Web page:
I am greatly enjoying the oriental spruce I got many years ago from Evergreen Nurseries in California. It has beautiful, short, thick, green needles and is a very dark green. The contrast with the light-green new growth is wonderful. I have some “yatsubusa” Ezo spruce I got a few years ago with short, thick dark green needles. Friends, I have seen the species they call “Ezo Spruce” (Picea yezoensis and Glennhii), and they look nothing like this. I suspect we have another oriental here. Anyhoo, it is finally shaping up into a bonsai, having had curves wired-in years ago. Other than the gorgeous foliage, the other neat thing the P. orientalis has branches everywhere. It seems not to have read the conifer rule book. It is still a little sparse on top, see photo, but it is better sparse on top than on the bottom, as this will grow in. Lower branches, not so much. This is something a lot of folks don’t grasp: if you want good ramification on the lower branches, as well as good progression of branch diameter, you have to pretty much build the tree from the ground up.

Oriental spruce bonsai-to-be image by Terry Davis

Further anyhooing, I turned up one at Home Depot last year, but it was a telephone pole, “too stiff to bend”. So this year, I bent it: I cut a wedge out of the trunk on the inside of the proposed bend. I put a fastening point at the bottom of the pot by passing a very heavy copper wire through two of the drainage holes, then twisting them into a loop on the side of the pot. I used small turnbuckles to pull the bend in, alternating them, and eventually pulled the gap I had made shut. Looks pretty good, so far. I tried the Japanese technique of running parallel wires in a loop and twisting them turnbuckle style. This burned through a lot of wire, and moved the trunk very little. The turnbuckles are easier. I think the folks recommending the technique are selling wire, as you will need to repeat it a bunch to get much movement. I gave up after eight of ‘em, and went to Home Depot for turnbuckles. They are with the rope. I pinned the root ball down on the far side of the pot with a block of wood jacked down. The whole thing looks like the proposed St. Croix River Bridge at the moment; lots of engineering.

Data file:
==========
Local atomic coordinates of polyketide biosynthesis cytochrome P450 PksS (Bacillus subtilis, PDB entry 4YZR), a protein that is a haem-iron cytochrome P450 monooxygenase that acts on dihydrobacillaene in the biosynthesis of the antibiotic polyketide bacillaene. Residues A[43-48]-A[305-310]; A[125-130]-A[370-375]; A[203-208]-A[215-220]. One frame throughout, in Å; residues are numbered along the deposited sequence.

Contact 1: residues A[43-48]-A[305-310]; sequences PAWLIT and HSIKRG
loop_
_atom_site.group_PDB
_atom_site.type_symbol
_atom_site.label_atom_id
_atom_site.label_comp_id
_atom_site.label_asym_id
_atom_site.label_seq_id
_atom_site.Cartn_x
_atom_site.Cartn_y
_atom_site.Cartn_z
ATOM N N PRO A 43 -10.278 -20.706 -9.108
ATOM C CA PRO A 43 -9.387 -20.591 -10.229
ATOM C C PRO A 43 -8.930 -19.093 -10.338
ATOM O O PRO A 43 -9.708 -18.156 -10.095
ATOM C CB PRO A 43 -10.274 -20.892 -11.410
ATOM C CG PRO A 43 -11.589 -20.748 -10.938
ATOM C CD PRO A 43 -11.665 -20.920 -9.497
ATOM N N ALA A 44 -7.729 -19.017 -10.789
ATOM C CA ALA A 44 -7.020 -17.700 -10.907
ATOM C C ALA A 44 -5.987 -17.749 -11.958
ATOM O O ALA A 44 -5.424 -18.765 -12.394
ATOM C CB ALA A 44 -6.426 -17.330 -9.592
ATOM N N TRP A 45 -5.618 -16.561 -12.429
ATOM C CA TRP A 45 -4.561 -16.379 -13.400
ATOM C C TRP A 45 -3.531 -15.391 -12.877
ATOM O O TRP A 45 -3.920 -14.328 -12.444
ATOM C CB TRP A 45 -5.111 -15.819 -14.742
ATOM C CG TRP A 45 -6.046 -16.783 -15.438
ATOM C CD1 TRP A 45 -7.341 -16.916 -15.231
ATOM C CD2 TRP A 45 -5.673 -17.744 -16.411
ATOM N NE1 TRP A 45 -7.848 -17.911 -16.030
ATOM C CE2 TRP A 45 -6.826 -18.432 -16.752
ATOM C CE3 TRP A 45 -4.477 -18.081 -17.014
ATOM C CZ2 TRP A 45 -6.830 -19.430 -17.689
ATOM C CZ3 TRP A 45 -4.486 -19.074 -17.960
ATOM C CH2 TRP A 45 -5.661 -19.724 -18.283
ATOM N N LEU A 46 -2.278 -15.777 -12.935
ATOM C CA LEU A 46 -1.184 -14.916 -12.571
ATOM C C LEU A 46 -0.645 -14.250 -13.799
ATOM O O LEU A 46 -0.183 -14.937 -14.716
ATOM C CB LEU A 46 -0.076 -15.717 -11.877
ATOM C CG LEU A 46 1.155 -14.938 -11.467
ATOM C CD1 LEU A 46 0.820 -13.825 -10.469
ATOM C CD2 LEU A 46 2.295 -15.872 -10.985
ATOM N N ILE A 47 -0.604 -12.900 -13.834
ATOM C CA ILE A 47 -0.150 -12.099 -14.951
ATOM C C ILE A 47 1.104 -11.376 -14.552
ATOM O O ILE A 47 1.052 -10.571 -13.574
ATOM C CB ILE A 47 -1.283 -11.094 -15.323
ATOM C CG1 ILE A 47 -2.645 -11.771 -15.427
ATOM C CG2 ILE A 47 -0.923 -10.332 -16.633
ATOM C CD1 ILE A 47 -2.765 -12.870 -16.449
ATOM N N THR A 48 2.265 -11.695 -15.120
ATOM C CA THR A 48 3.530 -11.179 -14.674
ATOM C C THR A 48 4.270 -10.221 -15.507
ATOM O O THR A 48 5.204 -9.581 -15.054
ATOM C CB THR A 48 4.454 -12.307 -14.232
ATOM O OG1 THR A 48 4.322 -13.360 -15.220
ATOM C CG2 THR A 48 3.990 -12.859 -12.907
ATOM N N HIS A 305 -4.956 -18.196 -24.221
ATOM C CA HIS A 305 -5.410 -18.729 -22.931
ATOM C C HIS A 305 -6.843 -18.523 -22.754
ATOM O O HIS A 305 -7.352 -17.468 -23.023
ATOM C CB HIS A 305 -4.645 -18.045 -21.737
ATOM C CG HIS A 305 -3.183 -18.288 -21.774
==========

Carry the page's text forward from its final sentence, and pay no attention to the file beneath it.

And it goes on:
Next I tried this with a Hinoki cypress, but this time I fed the lower fastening wire up through the drain holes, through the soil, emerging halfway between the rim of the pot and the base of the tree. This seemed to work better, but the Hinoki is less elastic, and some bark cracked on the outside of the bend. The spruce was more elastic, and even bent a little a along the lower trunk, so the bend is less angular. I am a little concerned about how the bends will take, as the reaction wood it needs is on the inside of the bend in conifers , so the wedge is sort of defeating the purpose. I am contemplating drilling a hole down through the trunk, starting above the bend, and burying a long screw through the bend, just like a pin in a broken ankle.